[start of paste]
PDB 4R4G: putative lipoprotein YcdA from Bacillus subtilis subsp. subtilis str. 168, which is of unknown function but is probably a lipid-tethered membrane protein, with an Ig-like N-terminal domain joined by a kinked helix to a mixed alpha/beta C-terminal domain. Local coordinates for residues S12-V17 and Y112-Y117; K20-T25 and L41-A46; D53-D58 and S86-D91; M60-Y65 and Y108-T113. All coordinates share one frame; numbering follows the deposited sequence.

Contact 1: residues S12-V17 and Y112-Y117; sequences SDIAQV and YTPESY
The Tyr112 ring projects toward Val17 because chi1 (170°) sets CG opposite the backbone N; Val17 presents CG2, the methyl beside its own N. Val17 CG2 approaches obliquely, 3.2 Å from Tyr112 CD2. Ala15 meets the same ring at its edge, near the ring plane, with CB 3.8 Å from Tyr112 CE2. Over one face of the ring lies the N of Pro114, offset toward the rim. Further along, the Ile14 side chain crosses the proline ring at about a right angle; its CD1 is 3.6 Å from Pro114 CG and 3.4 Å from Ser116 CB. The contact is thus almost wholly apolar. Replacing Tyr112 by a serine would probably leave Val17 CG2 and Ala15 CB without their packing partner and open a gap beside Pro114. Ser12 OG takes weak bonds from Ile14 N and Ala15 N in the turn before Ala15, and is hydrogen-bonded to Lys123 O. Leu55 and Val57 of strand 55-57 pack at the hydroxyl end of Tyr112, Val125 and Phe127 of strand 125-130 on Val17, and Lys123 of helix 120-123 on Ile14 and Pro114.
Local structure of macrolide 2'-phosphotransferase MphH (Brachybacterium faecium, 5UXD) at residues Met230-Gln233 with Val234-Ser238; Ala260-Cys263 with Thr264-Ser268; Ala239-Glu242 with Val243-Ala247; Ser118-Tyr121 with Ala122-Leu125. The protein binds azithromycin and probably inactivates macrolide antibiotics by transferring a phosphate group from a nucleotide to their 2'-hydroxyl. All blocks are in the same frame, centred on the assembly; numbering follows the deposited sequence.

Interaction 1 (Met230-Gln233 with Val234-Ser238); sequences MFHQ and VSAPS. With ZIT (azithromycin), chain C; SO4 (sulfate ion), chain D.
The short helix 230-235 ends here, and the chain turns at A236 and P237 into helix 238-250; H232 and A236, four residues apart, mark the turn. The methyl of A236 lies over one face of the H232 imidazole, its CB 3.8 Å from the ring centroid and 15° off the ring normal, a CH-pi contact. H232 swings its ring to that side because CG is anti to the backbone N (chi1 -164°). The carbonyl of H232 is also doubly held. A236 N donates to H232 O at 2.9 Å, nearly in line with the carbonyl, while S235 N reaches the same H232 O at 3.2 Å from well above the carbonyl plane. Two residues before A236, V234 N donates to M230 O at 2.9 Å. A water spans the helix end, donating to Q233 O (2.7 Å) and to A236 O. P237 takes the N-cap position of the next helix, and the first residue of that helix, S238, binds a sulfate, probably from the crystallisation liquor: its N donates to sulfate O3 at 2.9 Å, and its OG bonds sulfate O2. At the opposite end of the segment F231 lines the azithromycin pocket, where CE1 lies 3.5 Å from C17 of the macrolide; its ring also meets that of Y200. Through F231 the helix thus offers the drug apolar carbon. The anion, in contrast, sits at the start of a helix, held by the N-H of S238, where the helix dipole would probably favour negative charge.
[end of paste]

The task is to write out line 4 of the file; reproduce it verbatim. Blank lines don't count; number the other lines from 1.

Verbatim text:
Local structure of macrolide 2'-phosphotransferase MphH (Brachybacterium faecium, 5UXD) at residues Met230-Gln233 with Val234-Ser238; Ala260-Cys263 with Thr264-Ser268; Ala239-Glu242 with Val243-Ala247; Ser118-Tyr121 with Ala122-Leu125. The protein binds azithromycin and probably inactivates macrolide antibiotics by transferring a phosphate group from a nucleotide to their 2'-hydroxyl. All blocks are in the same frame, centred on the assembly; numbering follows the deposited sequence.